Funny how people interpret words differently. When I refer to a religion, for example, as primitive and superstitious, I don’t necessarily mean it in a derogatory way. Let’s face it: most religions and spiritual ways of life have primitive origins — primitive meaning “pertaining to the beginning or origin; earliest; primary.” So, yes, most religious people have a primitive belief system. So do I — as a Theosophist, I believe in reincarnation and karma, beliefs that pre-date the Christian era.

But some religionists take exception to their belief system being called “primitive.” They equate it with “backwards,” as one reader wrote to me, complaining that I was calling his country, the Dominican Republic, “backwards.” I wasn’t.  That is not my interpretation of the word “primitive.”

But we all have to be careful about trying to impose our beliefs on others to the extent that we deny them equal rights. That, too, is a primitive act, and it may be “backwards” as well. So, perhaps there is a fine line between the words “primitive” and “backwards.”

Then there is the word “superstitious.” Many religions have superstitious rites and beliefs. As do I. Every day, I pray to a God that I know, personally speaking, doesn’t exist so much as an individual entity but as a Universal Energy Force. In other words, there is no little old man up in the clouds hearing my prayers and pulling puppet strings on my behalf. Still, I do believe in the power of prayer and its ability to effect reaction in the Energy Force that fills the heavens and the Earth. Some call prayer “white magic.”

I could go on and on talking about the superstitious rites and practices of religions and spiritual people. But the real question is, is the word “superstitious” a derogatory term? Well, I suppose it depends on how it is being used. Lots of people will tell me that I am superstitious for simply praying every day — for a safe journey, for example. They will tell me that no God is watching over me as I journey to work, and when I get there safely, that God had nothing to do with it. But they may not be laughing at me — they may just be simply pointing out that my prayer is based on a questionable belief, if not an irrational fear.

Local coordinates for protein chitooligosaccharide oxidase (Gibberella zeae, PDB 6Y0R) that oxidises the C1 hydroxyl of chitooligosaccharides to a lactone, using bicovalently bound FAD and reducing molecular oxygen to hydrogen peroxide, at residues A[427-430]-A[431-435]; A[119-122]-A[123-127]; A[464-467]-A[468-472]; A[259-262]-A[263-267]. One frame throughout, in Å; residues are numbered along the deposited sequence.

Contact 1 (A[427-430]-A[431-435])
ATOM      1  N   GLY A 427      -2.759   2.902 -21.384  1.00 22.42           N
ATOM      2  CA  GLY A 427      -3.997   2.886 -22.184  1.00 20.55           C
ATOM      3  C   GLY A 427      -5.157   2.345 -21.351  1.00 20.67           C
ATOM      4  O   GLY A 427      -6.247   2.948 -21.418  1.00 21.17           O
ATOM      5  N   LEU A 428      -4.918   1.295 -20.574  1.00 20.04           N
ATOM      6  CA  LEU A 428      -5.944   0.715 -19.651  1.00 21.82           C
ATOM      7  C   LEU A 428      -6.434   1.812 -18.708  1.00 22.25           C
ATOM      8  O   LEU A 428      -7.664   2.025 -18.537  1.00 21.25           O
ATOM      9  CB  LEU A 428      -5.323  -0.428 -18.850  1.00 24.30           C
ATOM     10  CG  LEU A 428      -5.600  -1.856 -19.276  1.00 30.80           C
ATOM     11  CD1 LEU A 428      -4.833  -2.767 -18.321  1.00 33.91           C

Again, I want to emphasize that it is OK to believe in primitive spiritual systems. It’s just not OK to oppress others because of your questionable beliefs — and they are questionable, because they cannot be scientifically proven. I can no more prove that we are reincarnated than you can prove that we die and go to heaven (or hell).

And since no God is appearing to speak for himself, then we have to respect the fact that ALL religions require leaps of faith. As Theosophists say, “there is no religion higher than the truth.” Whatever the truth may be . . . .

The bottom line for all religions, though, should be brotherly/sisterly love . . . unconditionally. And when they stray from that principle, they are suspect.


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